The Nikon CoolScan IV window is the second most important part of the application. It is where the main controls for the program are, and also you will view your slide,

The Tool Palette is the window in which most of the editing options are available for your scan.

The Progress Window shows the progress of your scan.

In the Nikon CoolScan window:


Select your slide type from the second pull down menu in the Nikon CoolScan window.


Click the Preview button in the lower left corner of the CoolScan window. An image of your slide will appear when the scanner is done previewing it.

Step 3: Select scan settings

Select Scan Area


In the Tool Palette, open the Crop menu.

Note: if you can't locate the Tool Palette, click the purple Tools button in the CoolScan window. In the menu that appears, select Tool Palette 1.


The Crop menu allows you to select which setting takes priority when adjusting the settings for your scan. While each setting is selected, it will ensure that those particular selections remain stable, while the other settings will change.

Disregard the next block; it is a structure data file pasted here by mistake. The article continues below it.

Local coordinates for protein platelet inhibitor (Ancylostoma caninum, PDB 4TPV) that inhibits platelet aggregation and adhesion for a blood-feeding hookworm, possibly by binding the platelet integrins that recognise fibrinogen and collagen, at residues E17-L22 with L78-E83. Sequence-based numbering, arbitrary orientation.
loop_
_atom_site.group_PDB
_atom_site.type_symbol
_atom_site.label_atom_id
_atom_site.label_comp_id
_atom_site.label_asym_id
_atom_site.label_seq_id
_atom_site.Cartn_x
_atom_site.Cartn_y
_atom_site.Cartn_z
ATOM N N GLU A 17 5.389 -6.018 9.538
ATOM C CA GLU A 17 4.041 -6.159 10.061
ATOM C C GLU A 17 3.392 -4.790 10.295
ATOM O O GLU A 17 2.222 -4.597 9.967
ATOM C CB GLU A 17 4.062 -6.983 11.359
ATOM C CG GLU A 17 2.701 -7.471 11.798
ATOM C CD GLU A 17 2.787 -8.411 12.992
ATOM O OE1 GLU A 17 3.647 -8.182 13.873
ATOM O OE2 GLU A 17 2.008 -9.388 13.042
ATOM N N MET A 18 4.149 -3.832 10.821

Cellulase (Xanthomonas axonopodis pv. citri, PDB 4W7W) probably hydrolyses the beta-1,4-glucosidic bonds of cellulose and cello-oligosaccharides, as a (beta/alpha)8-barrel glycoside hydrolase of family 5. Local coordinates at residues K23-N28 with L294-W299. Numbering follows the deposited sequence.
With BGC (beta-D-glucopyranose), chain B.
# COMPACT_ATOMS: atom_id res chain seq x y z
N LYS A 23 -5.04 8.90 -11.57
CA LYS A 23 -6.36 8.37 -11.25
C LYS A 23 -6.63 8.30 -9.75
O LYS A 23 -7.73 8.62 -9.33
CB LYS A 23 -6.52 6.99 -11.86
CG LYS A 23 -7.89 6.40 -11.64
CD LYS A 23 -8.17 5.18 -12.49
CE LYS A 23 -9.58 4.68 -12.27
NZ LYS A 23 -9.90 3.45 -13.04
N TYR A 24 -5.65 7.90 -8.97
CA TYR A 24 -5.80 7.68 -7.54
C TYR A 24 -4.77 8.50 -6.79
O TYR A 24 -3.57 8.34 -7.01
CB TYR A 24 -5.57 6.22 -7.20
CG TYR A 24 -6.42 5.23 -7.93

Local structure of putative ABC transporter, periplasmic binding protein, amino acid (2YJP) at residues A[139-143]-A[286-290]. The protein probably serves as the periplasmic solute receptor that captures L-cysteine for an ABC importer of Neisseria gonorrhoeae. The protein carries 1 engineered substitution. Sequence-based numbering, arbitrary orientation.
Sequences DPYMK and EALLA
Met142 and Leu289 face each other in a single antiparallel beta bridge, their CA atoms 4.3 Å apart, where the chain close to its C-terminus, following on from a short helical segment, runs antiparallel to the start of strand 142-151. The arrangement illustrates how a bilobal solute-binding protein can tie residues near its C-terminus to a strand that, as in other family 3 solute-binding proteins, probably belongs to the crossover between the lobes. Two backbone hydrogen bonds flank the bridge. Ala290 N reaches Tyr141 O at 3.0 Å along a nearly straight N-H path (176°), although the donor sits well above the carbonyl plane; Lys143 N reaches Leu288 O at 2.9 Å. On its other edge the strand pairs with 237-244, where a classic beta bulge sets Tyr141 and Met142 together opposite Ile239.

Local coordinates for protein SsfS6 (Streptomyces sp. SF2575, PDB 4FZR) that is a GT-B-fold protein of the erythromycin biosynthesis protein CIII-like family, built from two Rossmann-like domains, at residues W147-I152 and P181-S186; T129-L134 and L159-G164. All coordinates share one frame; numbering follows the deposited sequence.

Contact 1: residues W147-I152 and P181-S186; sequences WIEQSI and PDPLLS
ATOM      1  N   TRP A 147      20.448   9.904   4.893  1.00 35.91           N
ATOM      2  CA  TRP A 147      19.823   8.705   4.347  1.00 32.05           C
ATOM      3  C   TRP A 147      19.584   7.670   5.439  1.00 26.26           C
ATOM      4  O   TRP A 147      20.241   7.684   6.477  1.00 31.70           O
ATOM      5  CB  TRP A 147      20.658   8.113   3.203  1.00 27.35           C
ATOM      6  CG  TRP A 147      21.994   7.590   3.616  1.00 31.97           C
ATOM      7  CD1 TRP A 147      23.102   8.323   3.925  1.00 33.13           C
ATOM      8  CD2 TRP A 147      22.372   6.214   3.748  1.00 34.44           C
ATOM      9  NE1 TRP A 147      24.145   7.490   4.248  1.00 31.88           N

In the next step, you will want to freely select the area to scan, so select Keep this crop.

The scan area is the area enclosed by the selection marquee.

In the Nikon CoolScan window:


Position the cursor over the right-hand border of the selection marquee. The cursor will become a double-sided arrow.


With the double-sided arrow, click and drag the marquee border to resize it and select the area you wish to scan.


Use this technique to adjust all four borders of the scan area.

Set Output Settings

Now you will set your output size and resolution in the Crop menu.


Once you have your scan area selected, the physical size of your scan take priority, so select Keep this output size.


Enter the size you would like your finished scan to end up. The width and height will change proportionately, according to the scan area you previously selected.


Enter the appropriate resolution. If you'd like to have a high quality image ready to print on a printer, select a resolution of 300 Pixels/Inch. For an image that is perfect for screen display or web display only, select 72 Pixels/Inch.